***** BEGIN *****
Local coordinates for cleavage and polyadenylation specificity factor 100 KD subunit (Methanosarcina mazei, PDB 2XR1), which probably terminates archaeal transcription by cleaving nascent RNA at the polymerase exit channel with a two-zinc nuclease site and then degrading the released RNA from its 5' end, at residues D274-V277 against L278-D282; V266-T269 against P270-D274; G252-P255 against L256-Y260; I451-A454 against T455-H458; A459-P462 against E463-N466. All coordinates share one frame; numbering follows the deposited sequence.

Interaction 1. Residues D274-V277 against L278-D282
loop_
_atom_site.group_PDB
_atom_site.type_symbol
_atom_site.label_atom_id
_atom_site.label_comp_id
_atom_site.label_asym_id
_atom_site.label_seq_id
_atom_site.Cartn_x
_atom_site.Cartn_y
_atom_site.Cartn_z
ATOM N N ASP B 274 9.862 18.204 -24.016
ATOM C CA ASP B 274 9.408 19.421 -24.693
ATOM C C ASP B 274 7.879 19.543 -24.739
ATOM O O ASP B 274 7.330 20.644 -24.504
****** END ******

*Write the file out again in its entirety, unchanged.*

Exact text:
Local coordinates for cleavage and polyadenylation specificity factor 100 KD subunit (Methanosarcina mazei, PDB 2XR1), which probably terminates archaeal transcription by cleaving nascent RNA at the polymerase exit channel with a two-zinc nuclease site and then degrading the released RNA from its 5' end, at residues D274-V277 against L278-D282; V266-T269 against P270-D274; G252-P255 against L256-Y260; I451-A454 against T455-H458; A459-P462 against E463-N466. All coordinates share one frame; numbering follows the deposited sequence.

Interaction 1. Residues D274-V277 against L278-D282
loop_
_atom_site.group_PDB
_atom_site.type_symbol
_atom_site.label_atom_id
_atom_site.label_comp_id
_atom_site.label_asym_id
_atom_site.label_seq_id
_atom_site.Cartn_x
_atom_site.Cartn_y
_atom_site.Cartn_z
ATOM N N ASP B 274 9.862 18.204 -24.016
ATOM C CA ASP B 274 9.408 19.421 -24.693
ATOM C C ASP B 274 7.879 19.543 -24.739
ATOM O O ASP B 274 7.330 20.644 -24.504